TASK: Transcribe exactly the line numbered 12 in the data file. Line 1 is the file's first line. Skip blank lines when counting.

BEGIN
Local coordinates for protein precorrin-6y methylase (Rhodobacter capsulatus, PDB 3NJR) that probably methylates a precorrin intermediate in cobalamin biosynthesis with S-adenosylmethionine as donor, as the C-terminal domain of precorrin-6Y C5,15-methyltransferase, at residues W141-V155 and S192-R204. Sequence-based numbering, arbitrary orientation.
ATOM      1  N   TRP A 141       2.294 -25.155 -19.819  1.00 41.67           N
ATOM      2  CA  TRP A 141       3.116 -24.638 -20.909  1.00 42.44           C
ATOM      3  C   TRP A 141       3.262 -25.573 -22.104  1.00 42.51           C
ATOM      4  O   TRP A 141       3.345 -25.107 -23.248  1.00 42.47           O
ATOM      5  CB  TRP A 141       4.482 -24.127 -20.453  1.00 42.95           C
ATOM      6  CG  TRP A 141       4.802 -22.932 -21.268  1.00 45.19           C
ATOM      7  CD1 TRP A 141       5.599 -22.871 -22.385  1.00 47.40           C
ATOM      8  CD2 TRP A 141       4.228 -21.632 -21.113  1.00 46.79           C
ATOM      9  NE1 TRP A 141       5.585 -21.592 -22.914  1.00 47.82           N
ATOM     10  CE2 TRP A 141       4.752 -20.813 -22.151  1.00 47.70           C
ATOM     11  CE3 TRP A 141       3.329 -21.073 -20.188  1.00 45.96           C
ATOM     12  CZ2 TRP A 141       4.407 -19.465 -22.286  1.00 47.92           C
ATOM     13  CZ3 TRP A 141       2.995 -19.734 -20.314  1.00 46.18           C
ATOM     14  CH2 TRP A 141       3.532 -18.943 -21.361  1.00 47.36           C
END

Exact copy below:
ATOM     11  CE3 TRP A 141       3.329 -21.073 -20.188  1.00 45.96           C